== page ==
Art in the Service of the Nation — Or why did Birger Carlstedt reject abstraction in early 1930s?
Performative lecture, The Schoooooool With Many Holes, Amos Rex Museum Helsinki, curated by Ofri Cnaan.
This art history lecture is a performative intervention that took place in the exhibition rooms of the Birger Carlstedt exhibition. The topic of the lecture derives from the fact that in early 1930s Carlstedt was strongly discouraged from pursuing with abstract paintings. The main art critics in Finland, Onni Okkonen, Ludvig Wennervirta and Edvard Richter accused him of mimicking international art trends, and ignoring what Finland had to offer in terms of subject matter for artists. In the critics’ opinion artists in Finland should draw themes from the Finnish nature and paint with the colour palette found there, instead of copying, in bright colours, influences from Russian constructivism and De Stijl in the Netherlands. Only in 1950 Carlstedt went back to the language of abstraction, and this time he was allowed to stay there.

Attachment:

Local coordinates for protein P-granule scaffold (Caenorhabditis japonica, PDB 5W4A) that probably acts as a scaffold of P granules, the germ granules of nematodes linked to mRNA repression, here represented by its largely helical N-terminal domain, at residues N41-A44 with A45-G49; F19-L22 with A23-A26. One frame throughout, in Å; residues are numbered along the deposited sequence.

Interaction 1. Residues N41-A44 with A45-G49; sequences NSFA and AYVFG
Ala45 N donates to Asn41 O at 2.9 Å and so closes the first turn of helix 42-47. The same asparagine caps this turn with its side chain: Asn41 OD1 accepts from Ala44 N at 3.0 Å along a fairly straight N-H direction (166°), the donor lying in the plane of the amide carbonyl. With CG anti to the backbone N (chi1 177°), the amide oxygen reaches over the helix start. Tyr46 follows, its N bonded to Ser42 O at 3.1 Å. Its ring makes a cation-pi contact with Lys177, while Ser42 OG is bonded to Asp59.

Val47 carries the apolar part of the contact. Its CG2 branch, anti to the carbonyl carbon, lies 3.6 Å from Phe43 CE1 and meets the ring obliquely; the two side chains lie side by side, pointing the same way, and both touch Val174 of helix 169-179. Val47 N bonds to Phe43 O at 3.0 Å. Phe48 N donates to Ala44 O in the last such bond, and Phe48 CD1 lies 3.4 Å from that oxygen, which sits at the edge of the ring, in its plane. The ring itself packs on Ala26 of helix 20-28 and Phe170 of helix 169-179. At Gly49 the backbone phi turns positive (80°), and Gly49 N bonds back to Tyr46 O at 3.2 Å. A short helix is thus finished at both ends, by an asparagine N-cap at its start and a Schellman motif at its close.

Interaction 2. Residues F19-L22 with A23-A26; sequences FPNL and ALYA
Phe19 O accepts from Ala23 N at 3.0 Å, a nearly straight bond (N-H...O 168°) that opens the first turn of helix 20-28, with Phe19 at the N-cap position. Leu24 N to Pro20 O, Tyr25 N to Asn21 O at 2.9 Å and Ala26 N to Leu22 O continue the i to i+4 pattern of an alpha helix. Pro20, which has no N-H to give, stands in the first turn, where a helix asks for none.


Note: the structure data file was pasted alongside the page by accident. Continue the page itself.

This lecture-performance is about art caught in between demands for nationalism and strives for internationalism. It is an invitation to take a critical look at how the history of art is being taught, in relation to the history of a nation.
Held (mostly) in Finnish.
Download here: script of the lecture in English